The Mayor of London, Sadiq Khan, has stepped up his fight against pay inequality in the capital by publishing for the first time ever comprehensive data on the pay gap affecting Black, Asian and minority ethnic (BAME) employees for all organisations in the Greater London Authority (GLA) Group, making it among the first employers in the UK to do so.
Alongside this data, Sadiq has today revealed how he plans to tackle the ethnic pay gap across the organisations under his control – and called on other businesses and public bodies across the capital to follow suit.
Today’s data reveals a significant earnings difference between white people employed by the GLA Group and those from a BAME background.
The reason for this gap is not that BAME people are paid less to do the same job – it is because of an under-representation of BAME employees in senior roles. This is a similar problem to one that has been identified through the Mayor’s gender pay audit – which he published for the first time ever last year – that there are not enough women in senior roles.
The pay gap is particularly stark at the Metropolitan Police, the Greater London Authority itself and the two development corporations.
The Mayor of London, Sadiq Khan, said: “London is renowned throughout the world as a progressive and diverse city and that’s why it is important for me to publish City Hall’s first ever ethnicity pay audit. I have made sure all of the GLA group publishes an ethnicity pay audit – and the results should concern us all.
“I am pleased my administration is shining a light on an issue that has been hidden from sight for far too long. But this is just the beginning.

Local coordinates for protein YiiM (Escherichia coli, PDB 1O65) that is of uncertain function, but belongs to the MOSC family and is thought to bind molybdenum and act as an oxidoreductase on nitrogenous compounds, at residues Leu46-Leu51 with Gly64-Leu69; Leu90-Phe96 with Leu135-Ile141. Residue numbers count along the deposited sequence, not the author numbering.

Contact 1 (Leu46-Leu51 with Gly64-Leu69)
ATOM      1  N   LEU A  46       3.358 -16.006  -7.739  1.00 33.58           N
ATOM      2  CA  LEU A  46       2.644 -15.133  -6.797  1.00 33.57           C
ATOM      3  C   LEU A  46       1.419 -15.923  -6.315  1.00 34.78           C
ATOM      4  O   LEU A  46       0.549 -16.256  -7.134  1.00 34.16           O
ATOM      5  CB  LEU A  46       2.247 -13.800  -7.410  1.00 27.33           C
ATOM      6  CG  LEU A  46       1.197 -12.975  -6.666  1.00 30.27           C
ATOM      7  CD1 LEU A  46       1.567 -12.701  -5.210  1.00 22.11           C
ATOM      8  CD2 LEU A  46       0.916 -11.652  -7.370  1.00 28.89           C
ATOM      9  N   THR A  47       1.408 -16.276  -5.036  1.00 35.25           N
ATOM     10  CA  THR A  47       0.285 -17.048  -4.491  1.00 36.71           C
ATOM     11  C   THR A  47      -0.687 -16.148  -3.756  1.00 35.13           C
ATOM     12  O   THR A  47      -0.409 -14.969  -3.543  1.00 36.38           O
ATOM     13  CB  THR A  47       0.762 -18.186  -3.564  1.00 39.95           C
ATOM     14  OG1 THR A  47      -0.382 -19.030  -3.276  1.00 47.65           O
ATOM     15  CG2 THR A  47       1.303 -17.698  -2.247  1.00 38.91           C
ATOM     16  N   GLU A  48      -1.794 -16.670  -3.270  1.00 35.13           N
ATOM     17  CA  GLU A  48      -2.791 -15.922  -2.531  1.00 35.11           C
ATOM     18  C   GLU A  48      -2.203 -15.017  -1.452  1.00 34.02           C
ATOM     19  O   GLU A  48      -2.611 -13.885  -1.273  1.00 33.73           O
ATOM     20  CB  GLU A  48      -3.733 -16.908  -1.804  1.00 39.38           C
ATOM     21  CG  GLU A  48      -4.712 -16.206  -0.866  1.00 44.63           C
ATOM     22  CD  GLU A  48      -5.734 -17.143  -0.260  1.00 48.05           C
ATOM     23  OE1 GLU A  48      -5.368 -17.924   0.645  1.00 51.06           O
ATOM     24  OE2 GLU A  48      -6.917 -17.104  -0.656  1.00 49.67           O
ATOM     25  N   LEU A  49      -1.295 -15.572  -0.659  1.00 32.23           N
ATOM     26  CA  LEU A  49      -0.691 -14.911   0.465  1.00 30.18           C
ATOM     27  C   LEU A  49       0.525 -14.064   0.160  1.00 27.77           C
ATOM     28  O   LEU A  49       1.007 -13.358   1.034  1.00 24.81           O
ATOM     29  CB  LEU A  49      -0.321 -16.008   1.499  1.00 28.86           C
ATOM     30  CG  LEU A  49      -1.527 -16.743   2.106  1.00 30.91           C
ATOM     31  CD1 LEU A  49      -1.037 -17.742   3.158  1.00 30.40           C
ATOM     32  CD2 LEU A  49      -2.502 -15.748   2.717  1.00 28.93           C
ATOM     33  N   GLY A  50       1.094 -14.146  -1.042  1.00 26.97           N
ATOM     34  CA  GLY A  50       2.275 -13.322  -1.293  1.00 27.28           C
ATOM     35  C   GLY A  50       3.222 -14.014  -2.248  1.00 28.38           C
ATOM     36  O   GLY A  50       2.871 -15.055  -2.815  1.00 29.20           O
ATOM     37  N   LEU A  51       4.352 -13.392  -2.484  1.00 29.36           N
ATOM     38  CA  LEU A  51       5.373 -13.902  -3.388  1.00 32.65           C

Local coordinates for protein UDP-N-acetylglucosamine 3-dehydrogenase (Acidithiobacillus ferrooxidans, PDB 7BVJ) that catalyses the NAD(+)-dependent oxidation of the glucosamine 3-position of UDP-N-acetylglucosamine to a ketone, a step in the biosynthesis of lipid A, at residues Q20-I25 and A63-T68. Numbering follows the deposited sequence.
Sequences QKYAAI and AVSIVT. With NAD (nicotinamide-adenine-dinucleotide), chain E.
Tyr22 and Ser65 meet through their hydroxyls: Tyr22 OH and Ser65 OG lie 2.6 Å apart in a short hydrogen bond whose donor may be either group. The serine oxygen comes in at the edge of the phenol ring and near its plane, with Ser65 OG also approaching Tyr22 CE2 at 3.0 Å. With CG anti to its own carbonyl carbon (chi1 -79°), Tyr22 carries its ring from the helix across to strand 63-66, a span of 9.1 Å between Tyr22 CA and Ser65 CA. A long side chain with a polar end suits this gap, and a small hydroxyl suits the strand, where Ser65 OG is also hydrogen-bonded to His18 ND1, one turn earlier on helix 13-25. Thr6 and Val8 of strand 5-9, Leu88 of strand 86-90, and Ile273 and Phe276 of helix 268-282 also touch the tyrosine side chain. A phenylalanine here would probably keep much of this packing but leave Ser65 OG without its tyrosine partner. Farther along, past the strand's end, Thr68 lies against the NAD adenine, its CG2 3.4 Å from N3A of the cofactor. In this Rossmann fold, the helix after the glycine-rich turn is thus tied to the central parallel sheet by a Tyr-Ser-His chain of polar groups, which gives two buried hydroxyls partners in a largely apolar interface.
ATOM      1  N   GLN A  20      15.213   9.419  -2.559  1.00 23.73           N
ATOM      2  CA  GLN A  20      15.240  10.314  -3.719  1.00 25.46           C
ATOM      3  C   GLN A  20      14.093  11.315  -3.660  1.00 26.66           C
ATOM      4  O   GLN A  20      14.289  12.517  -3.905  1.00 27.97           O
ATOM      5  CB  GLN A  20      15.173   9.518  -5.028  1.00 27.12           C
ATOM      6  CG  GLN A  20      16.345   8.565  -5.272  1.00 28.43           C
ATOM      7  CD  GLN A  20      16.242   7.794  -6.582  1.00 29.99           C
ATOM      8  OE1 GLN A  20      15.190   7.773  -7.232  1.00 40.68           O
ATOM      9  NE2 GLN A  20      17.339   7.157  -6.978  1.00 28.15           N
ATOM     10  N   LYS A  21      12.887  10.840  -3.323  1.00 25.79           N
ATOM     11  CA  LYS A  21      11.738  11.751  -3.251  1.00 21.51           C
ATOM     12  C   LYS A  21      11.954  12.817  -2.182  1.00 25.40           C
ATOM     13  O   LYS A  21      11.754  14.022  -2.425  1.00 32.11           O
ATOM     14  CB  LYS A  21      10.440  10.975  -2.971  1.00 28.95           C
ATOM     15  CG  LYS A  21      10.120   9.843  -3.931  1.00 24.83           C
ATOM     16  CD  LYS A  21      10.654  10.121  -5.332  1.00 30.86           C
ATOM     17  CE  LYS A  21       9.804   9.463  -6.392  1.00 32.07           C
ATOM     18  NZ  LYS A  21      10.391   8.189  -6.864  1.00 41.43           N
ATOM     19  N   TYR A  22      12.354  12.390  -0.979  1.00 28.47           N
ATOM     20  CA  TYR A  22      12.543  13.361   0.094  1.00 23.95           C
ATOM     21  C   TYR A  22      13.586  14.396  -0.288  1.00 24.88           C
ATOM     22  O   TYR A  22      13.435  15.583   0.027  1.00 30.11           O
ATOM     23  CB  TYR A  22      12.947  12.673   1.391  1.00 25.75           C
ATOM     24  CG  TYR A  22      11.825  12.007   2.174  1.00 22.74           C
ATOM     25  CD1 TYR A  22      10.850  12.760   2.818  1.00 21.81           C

“I am deeply troubled that members of the Black Asian and minority ethnic community who work at these organisations earn on average less than their white counterparts, and I am determined to confront this inequality.
“This sort of injustice takes many years to develop and it becomes deeply entrenched. My administration is finally beginning the process of turning this around.
“We are determined to promote fairness for all workers, and remedy any unfair disadvantage against BAME people. Change cannot come soon enough.
“I’m urging all London’s public bodies and businesses to join me in doing what they can to right this injustice and calling on the Government to consider if it is appropriate to legislate to make ethnicity pay audits a legal requirement, as is the case for gender pay reporting.”
Ethnicity pay data published today for the GLA’s functional bodies reveal that white people and those of black, Asian and minority ethnic origin are paid, on average*, the following:
Greater London Authority
White employees: £23.93 per hour. BAME employees £20.17 – an ethnic pay gap of 16 per cent
Transport for London
White employees: £27.97 per hour. BAME employees £25.23 – an ethnic pay gap of 9.8 per cent
Metropolitan Police Service
White employees: £21.35 per hour. BAME employees £17.98 – an ethnic pay gap of 16.7 per cent
Mayor’s Office for Policing and Crime
White employees: £24.75 per hour. BAME employees £23.89 – an ethnic pay gap of 3.5 per cent
London Fire Brigade (including London Fire and Emergency Planning Authority)
White employees: £16.36 per hour. BAME employees £16.36 – an ethnic pay gap of 0 per cent
Old Oak and Park Royal Development Corporation
White employees: £26.81 per hour. BAME employees £16.75 – an ethnic pay gap of 37.5 per cent